IRAN FREEDOM HOUSE Freedom on the Net ITALY 2009 POPULATION: 60.5 million INTERNET FREEDOM n/a Free INTERNET PENETRATION: 49 percent STATUS WEB 2.0 APPLICATIONS BLOCKED: No Obstacles to Access n/a SUBSTANTIAL POLITICAL CENSORSHIP: No Limits on Content n/a BLOGGERS/ONLINE USERS ARRESTED: No Violations of User Rights n/a PRESS FREEDOM STATUS: Partly Free Total n/a INTRODUCTION Italy has a relatively high internet penetration rate, with about 50 percent of the population accessing the medium in 2009. Mobile-telephone usage is ubiquitous, and internet access via mobile phones has grown significantly in recent years. Italian authorities do not engage in political censorship of online speech, and no bloggers were imprisoned as of the end of 2010. However, in recent years the government has introduced several bills or decrees that could pose serious challenges to freedom of expression online, and a number of controversial judicial decisions have reinforced this trend. Freedom of expression advocates have raised concerns over efforts to make websites responsible for prescreening information, particularly videos, posted by their users, as well as attempts to impose onerous registration and other requirements on online communications. By the end of 2010, many of these worrisome proposals had been abandoned or put on hold.
The push to restrict internet freedom stems in part from the media ownership structure in Italy. Prime Minister Silvio Berlusconi owns, directly and indirectly, a large private media conglomerate, and his political position gives him significant influence over the appointment of state television officials. Such financial and editorial dominance of the broadcast media may give the country’s leadership an incentive to restrict the free flow of information online, whether for political reasons or to influence the competition for viewers arising from online video. Nevertheless, as of the end of 2010, the diversity of views and degree of government criticism in online discussions was largely unrestricted and appeared to be greater than in the broadcast and print media.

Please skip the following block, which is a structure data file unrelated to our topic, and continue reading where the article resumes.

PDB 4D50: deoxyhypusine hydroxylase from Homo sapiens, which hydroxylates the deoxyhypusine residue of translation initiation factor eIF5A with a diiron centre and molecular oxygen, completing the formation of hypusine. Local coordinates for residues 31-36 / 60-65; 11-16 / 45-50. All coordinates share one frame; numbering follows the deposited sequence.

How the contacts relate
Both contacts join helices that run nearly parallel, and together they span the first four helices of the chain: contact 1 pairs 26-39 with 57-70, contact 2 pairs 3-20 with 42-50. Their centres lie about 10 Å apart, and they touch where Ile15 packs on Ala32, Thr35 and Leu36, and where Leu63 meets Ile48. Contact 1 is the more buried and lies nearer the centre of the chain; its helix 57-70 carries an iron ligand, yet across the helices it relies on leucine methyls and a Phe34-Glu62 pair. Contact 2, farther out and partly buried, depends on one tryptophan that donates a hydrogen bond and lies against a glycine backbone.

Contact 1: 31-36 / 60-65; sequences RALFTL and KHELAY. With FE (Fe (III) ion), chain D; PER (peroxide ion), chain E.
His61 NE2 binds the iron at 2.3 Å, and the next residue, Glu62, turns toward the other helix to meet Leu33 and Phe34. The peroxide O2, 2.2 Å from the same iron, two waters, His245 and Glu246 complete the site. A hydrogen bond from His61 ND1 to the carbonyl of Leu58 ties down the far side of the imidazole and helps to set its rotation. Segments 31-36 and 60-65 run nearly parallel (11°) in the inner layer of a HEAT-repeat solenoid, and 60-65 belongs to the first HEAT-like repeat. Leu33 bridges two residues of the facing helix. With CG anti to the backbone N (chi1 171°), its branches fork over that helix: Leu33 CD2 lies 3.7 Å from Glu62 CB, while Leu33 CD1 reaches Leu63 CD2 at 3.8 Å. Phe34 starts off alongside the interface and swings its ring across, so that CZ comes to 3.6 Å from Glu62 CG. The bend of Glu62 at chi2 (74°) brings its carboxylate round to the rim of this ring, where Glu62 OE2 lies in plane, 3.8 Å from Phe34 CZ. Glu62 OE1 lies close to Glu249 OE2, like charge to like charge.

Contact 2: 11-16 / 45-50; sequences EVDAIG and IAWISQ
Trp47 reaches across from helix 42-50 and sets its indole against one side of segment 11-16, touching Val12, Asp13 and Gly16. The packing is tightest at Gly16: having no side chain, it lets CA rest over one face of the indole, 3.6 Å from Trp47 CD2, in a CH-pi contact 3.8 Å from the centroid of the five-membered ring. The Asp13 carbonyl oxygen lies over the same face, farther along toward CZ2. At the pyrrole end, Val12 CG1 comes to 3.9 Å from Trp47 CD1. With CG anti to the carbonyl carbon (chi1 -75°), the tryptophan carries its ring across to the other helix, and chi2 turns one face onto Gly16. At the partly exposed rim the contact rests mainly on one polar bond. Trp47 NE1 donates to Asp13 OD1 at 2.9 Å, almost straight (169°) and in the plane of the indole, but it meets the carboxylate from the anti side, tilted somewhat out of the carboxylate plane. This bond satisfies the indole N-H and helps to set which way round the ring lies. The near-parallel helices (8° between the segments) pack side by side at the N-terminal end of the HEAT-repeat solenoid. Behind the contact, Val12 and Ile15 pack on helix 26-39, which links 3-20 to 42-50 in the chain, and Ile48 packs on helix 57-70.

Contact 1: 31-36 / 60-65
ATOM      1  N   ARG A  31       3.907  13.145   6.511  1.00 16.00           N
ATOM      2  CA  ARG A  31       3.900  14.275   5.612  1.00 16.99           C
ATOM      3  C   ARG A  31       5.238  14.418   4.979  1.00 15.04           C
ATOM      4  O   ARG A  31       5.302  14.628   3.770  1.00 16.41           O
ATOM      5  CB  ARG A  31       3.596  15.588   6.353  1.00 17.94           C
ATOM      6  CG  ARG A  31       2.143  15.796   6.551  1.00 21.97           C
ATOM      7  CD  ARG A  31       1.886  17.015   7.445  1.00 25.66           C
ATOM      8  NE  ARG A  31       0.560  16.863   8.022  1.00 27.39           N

ITALY FREEDOM HOUSE Freedom on the Net A group of nuclear physicists created Italy’s first computer network in 1980, with the intent of connecting all nuclear research institutes in the country. At the beginning, the internet was just one of several packet-switching networks that coexisted in Italy. The dominant telecommunications firm at the time, Telecom Italia, tried to impose its privately owned system, while various center-left governments, aware of the importance of interconnectivity, supported integration among the networks. Ultimately, the adaptability and simplicity of the internet prevailed. Access to the internet was available to private users after 1995, and the number of internet-service providers (ISPs) soared within a short period of time. Early obstacles to penetration included lack of familiarity with computers and with the English language, as well as the dominance of commercial television and the diversion of consumers’ telecommunications spending to mobile telephony.
OBSTACLES TO ACCESS Since 1990, the Italian government has supported the internet as a catalyst for economic growth, increased tourism, reduced communication costs, and more efficient government operations. As of 2009, Italy had approximately 29 million internet users, for an internet penetration rate of almost 50 percent.1 Although this rate is higher than the global average, it is lower than the overall penetration rate in Western Europe. The relatively low penetration rate is not due to infrastructural limitations as much as unfamiliarity with the internet among the older generations and a general affinity for mobile-phone devices rather than desktop computers.
The main point of internet access is the home, with approximately 18 million people using home connections at least once a month.2 The workplace is the second most common access point, with approximately 6 million users, followed by schools and universities, with around 2 million users. Approximately 43 percent of internet users are female, but women make up 55 percent of “new users.”3 Cost is not a significant barrier to access. Currently, the price for a broadband connection ranges from €20 to €40 (US$26 to US$52) per month.ADSL broadband connections are available on 86 percent of Italy’s territory.However, the broadband subscription rate is only 20.5 percent, as not all internet International Telecommunication Union (ITU), “ICT Indicators 2009—Internet,” available at http://www.itu.int/ITUD/icteye/Indicators/Indicators.aspx, accessed March 2, 2011.
Giancarlo Livraghi, ed., “Dati sull’internet in Italia” [Data on the Internet in Italy], as of December 24, 2010, http://www.gandalf.it/dati/dati3.htm (in Italian).